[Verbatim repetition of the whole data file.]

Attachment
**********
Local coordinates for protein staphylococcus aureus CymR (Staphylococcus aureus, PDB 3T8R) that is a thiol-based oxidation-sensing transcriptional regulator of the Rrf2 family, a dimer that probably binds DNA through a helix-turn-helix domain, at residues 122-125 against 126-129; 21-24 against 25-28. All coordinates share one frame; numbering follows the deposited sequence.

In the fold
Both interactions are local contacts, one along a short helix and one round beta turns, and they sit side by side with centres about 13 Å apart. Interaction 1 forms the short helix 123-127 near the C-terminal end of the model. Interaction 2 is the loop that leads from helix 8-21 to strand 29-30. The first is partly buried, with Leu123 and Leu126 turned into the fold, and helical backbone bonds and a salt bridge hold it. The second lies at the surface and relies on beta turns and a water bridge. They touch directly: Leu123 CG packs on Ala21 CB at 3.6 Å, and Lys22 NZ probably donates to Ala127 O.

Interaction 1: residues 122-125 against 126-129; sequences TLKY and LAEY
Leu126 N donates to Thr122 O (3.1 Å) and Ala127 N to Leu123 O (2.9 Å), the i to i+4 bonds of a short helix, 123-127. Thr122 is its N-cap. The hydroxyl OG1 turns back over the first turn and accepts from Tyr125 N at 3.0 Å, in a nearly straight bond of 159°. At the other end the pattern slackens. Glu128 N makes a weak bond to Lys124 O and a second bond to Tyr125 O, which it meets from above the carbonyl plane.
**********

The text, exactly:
Local coordinates for protein staphylococcus aureus CymR (Staphylococcus aureus, PDB 3T8R) that is a thiol-based oxidation-sensing transcriptional regulator of the Rrf2 family, a dimer that probably binds DNA through a helix-turn-helix domain, at residues 122-125 against 126-129; 21-24 against 25-28. All coordinates share one frame; numbering follows the deposited sequence.

In the fold
Both interactions are local contacts, one along a short helix and one round beta turns, and they sit side by side with centres about 13 Å apart. Interaction 1 forms the short helix 123-127 near the C-terminal end of the model. Interaction 2 is the loop that leads from helix 8-21 to strand 29-30. The first is partly buried, with Leu123 and Leu126 turned into the fold, and helical backbone bonds and a salt bridge hold it. The second lies at the surface and relies on beta turns and a water bridge. They touch directly: Leu123 CG packs on Ala21 CB at 3.6 Å, and Lys22 NZ probably donates to Ala127 O.

Interaction 1: residues 122-125 against 126-129; sequences TLKY and LAEY
Leu126 N donates to Thr122 O (3.1 Å) and Ala127 N to Leu123 O (2.9 Å), the i to i+4 bonds of a short helix, 123-127. Thr122 is its N-cap. The hydroxyl OG1 turns back over the first turn and accepts from Tyr125 N at 3.0 Å, in a nearly straight bond of 159°. At the other end the pattern slackens. Glu128 N makes a weak bond to Lys124 O and a second bond to Tyr125 O, which it meets from above the carbonyl plane.